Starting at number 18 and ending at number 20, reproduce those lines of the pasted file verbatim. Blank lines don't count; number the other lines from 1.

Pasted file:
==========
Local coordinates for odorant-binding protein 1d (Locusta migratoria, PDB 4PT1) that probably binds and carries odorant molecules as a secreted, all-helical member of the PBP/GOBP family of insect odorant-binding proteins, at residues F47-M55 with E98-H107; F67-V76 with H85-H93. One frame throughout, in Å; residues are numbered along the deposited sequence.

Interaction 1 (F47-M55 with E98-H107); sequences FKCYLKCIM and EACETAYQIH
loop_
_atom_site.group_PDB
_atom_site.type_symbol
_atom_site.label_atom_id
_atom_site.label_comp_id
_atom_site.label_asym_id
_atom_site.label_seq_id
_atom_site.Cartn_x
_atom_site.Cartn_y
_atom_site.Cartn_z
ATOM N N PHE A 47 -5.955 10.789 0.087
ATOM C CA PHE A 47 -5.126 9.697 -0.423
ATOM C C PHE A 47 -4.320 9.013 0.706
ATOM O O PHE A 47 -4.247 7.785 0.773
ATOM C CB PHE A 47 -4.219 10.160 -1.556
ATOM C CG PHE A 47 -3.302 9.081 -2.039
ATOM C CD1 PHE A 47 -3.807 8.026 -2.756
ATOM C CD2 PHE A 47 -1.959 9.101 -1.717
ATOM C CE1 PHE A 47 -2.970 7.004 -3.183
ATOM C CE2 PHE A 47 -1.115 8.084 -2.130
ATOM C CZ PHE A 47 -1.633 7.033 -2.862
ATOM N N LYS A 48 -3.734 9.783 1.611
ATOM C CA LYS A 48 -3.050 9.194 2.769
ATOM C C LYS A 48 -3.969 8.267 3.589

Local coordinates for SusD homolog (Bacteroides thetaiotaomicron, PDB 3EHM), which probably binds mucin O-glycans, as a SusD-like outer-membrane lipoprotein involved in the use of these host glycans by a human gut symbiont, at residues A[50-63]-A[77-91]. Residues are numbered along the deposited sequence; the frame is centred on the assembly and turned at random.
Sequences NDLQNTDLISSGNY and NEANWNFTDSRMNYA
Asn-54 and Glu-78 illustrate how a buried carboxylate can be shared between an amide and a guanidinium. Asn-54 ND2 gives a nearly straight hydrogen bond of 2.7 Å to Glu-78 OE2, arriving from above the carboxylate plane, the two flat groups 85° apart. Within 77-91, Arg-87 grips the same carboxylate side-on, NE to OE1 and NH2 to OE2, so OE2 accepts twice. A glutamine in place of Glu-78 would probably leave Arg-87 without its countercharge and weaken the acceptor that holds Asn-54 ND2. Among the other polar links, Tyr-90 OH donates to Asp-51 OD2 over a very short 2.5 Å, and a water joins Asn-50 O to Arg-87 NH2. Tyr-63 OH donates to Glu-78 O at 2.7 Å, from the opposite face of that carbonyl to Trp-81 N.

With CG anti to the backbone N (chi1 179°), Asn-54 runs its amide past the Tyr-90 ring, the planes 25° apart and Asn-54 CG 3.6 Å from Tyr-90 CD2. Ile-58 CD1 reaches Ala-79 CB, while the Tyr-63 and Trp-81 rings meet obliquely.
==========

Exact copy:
ATOM C CG PHE A 47 -3.302 9.081 -2.039
ATOM C CD1 PHE A 47 -3.807 8.026 -2.756
ATOM C CD2 PHE A 47 -1.959 9.101 -1.717